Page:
Tuesday, December 17, 2013

Alexander and Lenahan Are Brothers From Another In Utica Secondary

From the outside looking in, James Lenahan and Rob Alexander aren’t the likeliest of brothers.

Well, they aren’t actually brothers.

Not by blood…

Lenahan and Alexander, a pair of defensive backs bolstering Utica’s pressure-provokes-panic themed secondary, consider each other surrogate family members.

Lenahan hails from quiet, suburban Mahopac, where he thrived under head coach Tom Donahoe at super-sized, Class AA Mahopac High School.

Alexander is from  the bustling, never-a-dull-moment city of Yonkers.

He attended tiny, Class C Dobbs Ferry, where everyone knows everyone who ever passed through  and the tight bonds tend to last a lifetime.

Their love of football, the unbridled desire to give Utica visibility, has made Lenahan and Alexander an inseparable and unlikely tandem.

Without flinching, Alexander will refer to Lenahan as his brother, someone who motivates him to play harder. He's not just a teammate; he's a teammate whose constant and insatiable competitive drive raises Alexander's level of play.

The competition is witnessed off the field.

Between 6-foot, 165-pound safety Lenahan and 5-foot-8, 180-pound cornerback Alexander, everything from video games to girls to pickup basketball intensifies.

Sure, they’ve had their fair share of heated arguments.

They'll sometimes chirp ferociously at each other, like two brothers hell-bent on snagging the last cookie in the jar.

The intensity has ratcheted to near-fist fight levels.

 Like brothers, however, the disagreements dissolve quickly.

Alexander has labeled his teammate a “film nerd,” adding that he watches film of foes more than he watches television.

Lenahan calls Alexander “one of the funniest people I’ve ever met.”

On the field, it’s all business. Both players are cognizant they must defend each other’s back—or else.

That’s the nature of their ultra-tight friendship, which sets a precedent for younger players to follow.

A football-possessed version of Frick and Frack, the trust between Alexander and Lenahan has made them a lethal tandem leading Utica’s secondary.

“Our friendship makes me play that much harder,” Alexander said.

“Him trusting he has a corner underneath and myself trusting that I have a blanket over the top, it makes us fearless on the field.”

In Lenahan, Alexander’s words echo.

“We really trust each other, and that is a huge plus with the way I play and how he plays his game,” Lenahan explained.

“We really feed off each other and we just love playing together.”

While Utica struggled in a disappointing 3-7 campaign, Alexander and Lenahan have helped build promise. They hope this will open a bridge to revival in 2014.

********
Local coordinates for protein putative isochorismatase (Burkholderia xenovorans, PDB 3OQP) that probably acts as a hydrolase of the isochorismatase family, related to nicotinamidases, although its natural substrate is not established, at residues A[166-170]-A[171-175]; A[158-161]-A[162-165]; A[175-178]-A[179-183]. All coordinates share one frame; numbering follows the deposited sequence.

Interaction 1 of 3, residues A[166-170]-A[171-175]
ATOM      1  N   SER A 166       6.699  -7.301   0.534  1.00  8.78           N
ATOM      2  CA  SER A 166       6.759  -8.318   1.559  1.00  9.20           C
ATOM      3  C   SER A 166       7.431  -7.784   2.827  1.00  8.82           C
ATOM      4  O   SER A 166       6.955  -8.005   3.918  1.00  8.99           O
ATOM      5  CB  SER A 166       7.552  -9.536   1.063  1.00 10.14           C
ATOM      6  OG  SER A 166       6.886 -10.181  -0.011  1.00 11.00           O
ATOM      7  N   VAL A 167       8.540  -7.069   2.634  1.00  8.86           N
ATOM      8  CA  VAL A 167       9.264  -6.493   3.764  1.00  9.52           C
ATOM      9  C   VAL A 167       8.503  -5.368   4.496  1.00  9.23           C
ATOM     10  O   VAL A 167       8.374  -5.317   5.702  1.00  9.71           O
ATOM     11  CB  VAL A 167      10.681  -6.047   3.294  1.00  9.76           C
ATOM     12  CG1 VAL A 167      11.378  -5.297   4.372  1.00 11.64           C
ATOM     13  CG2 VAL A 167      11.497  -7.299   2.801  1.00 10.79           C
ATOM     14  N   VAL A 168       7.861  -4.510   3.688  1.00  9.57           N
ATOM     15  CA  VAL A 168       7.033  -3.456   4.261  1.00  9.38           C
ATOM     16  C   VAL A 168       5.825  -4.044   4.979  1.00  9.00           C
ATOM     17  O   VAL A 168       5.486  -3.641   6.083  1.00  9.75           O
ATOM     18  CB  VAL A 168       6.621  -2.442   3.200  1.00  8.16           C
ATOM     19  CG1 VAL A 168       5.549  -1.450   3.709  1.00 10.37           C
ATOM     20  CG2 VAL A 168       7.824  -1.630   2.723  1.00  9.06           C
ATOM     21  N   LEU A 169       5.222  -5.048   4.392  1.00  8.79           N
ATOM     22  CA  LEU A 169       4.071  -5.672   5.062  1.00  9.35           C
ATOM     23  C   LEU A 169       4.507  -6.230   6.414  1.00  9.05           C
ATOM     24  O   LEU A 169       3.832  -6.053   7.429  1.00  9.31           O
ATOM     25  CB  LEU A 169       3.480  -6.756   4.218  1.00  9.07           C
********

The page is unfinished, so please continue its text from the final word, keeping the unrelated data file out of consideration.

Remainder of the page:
Both players will be seniors, shouldering perhaps the biggest role of their football lives.

This past season, Lenahan led the way for the secondary. He emerged with a team-best five interceptions. He has 10 picks the last two seasons.

Lenahan also adjusted to a new role, blitzing and churning out two sacks during a 25-16 win against Union College.

Alexander fortified the secondary with 60 tackles. Utica was first in the Empire 8 in pass rush, until last week.

 A steady progress remains.

Seven of 11 starters return on defense, including the entire secondary.

“Our goal is to win the Empire 8,” Lenahan said. “More was learned off this 3-7 season than last year’s 6-4 season. Last year, every game we lost was sort of a blowout."

Lenahan continued, "This year, we lose six games we were either leading or within seven points during the fourth quarter. We lost to St. John Fischer (28-27), a game that was ultimately decided by an extra point. They went all the way to the Final 8 in the Division-III playoffs. We have the talent and the coaching, we just need to put it together and we can definitely win the Empire 8.”

 At Dobbs, a traditional class C power, Alexander's game evolved under a contingent of savvy veterans. He was a vital figure on both sides of the ball, leading the Eagles' traditional inside-outside attack as a running back.

Flanking Alexander was his close friend, quarterback/defensive back Trevor Saunders. Saunders, who would prolong his career at St. Lawrence (Canton, N.Y.), cracked the upper-percentile of the nation's Division-III products his senior season.

The program was tight-knit, placing brotherhood and winning above everything else. It was a tight-knit family atmosphere that mirrors the landscape at desolate Utica.

 Lenahan played at Mahopac, where he and his tight friend Victor DiFusco helped propel a deep senior class to a berth in the Section I championship game in 2010.  

The Indians fell to Jordan Lucas-led New Rochelle in the title game, culminating an epic season and the best in recent memory.

Lucas is now at Penn State, where he displayed major glimpses this past season.

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